Compare Henry's behavior after Anne's arrest to his reaction when Katheryn Howard was accused of having been sexually active before he met her. He at first refused to believe it and demanded an inquiry into the matter. He then screamed and cried when the evidence was presented to him, and demanded a sword to slay her himself.


2) Gross and persistent attitude of irresponsibility and disregard for social norms, rules, and obligations.

-- Henry's profligate spending nearly bankrupted his country, squandering one of the greatest fortunes in Europe, inherited from his father, and the massive influx of cash which came from dissolving the monasteries and seizing their wealth.

-- He was rude to ambassadors and monarchs alike.

-- He annulled his marriage to Anna von Kleefes (Anne of Cleves) after only a few months, breaking his alliance with her brother and defying the expected form of royal marriage. (You do not reject a princess sent to your realm in good faith.) England's credibility in the  eyes of the world was greatly damaged.

-- He tried to get ambassadors to agree to send princesses for him to check out and reject if they didn't meet his standards, something which would cause deep personal embarrassment to the ladies in question, and their home countries. He thought he should be an exception to a thousand years of royal marriage traditions.

-- He married commoners for "love" instead of the expected dynastic alliances. This lowered the prestige of his dynasty in the eyes of the world and weakened its hold on the throne.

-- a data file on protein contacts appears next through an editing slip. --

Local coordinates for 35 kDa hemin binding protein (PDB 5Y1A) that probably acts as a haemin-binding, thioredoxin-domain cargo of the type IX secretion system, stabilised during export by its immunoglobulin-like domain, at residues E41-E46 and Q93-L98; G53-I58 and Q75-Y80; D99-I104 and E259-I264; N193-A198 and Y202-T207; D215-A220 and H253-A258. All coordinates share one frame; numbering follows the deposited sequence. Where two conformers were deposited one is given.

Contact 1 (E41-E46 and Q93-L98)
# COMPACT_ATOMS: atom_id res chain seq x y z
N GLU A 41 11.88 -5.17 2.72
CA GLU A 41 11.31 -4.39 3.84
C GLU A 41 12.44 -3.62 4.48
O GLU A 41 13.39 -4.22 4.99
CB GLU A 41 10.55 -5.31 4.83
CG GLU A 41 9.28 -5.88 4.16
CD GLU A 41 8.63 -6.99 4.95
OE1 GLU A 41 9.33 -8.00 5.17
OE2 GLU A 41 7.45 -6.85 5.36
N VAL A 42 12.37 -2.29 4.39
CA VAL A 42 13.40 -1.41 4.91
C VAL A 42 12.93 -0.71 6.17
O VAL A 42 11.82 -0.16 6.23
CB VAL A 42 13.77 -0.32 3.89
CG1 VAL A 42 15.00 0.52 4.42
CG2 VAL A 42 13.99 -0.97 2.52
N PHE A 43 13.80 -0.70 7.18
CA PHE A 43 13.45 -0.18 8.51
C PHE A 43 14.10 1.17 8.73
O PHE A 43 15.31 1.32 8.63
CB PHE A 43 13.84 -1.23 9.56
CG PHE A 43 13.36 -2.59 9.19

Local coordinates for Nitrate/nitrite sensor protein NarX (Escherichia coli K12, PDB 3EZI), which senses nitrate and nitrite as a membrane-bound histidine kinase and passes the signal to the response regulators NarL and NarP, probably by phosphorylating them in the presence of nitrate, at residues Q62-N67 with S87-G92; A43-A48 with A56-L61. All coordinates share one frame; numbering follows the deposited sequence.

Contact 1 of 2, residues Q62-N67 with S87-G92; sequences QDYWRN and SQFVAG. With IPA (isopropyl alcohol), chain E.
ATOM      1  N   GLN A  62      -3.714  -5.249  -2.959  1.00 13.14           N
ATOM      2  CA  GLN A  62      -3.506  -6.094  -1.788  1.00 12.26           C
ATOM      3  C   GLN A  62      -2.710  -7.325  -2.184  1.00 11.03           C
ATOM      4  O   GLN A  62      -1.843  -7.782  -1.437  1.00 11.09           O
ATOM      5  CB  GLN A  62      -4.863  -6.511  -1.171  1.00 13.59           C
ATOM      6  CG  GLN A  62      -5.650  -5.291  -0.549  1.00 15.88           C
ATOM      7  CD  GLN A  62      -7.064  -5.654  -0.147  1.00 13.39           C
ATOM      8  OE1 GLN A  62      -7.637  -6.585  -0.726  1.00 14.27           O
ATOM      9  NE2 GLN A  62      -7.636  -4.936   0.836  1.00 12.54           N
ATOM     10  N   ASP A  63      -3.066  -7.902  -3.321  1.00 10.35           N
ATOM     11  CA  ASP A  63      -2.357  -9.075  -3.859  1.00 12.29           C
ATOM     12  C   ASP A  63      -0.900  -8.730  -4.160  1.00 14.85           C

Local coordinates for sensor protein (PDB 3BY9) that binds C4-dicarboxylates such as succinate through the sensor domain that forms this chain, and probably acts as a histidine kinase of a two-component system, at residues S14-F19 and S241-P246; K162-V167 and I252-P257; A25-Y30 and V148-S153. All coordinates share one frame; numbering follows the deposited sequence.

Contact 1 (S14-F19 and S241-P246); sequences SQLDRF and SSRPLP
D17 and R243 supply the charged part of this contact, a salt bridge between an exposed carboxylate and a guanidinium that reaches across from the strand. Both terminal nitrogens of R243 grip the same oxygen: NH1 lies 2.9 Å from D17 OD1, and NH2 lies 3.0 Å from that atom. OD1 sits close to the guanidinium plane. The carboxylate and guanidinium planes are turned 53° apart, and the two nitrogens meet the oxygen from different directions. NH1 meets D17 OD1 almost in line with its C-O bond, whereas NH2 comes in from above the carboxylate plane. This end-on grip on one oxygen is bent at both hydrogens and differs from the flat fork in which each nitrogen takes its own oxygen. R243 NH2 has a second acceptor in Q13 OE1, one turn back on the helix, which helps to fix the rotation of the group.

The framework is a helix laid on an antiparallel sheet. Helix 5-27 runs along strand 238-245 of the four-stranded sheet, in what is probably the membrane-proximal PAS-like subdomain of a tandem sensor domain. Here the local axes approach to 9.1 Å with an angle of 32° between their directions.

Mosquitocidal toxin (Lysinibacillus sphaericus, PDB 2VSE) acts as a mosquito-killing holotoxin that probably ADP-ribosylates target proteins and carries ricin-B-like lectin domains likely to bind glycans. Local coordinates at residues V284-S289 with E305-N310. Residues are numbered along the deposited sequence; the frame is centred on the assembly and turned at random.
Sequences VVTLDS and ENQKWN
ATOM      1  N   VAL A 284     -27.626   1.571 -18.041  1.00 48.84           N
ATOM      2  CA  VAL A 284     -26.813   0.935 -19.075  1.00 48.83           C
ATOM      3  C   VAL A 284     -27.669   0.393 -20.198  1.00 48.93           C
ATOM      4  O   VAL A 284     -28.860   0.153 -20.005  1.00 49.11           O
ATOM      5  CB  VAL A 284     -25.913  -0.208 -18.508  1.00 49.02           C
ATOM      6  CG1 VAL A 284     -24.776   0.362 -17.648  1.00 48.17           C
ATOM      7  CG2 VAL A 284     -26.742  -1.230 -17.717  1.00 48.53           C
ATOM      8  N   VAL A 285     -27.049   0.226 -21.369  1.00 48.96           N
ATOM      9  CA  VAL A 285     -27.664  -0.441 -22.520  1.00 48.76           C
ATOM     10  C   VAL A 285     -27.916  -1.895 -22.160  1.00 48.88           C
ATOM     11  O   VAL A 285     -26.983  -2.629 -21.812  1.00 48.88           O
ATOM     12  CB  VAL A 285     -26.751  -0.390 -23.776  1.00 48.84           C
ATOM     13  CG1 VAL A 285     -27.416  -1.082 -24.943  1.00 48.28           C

-- He executed a crowned and anointed queen, who was supposed to be above earthly judgement, due to the mystical bond created during the coronation. No queen had ever been executed for treason, even those who rebelled against their husbands.

-- He overturned the traditional treason law of qui tacet consentire videtur, "silence implies consent." This meant if a man did not speak out against a concept, he was not guilty of treason. Henry turned that notion on its ear by decreeing any man who did not swear his oath was guilty of treason.

-- He swore he would give amnesty to rebels who turned themselves in, then executed them anyway. He seems to have made a similar offer to Anne Boleyn in exchange for her "confessing" their marriage was not valid, for after Cranmer left the Tower, she was smiling and said she was to be sent to a nunnery. She died on the scaffold only a few days later.

3) Incapacity to maintain enduring relationships, though having no difficulty in establishing them.

-- He killed two of his wives, women with whom he had professed himself passionately in love.

-- He exiled his daughter when she refused to accept her parents' divorce and encouraged her abuse to force her submission.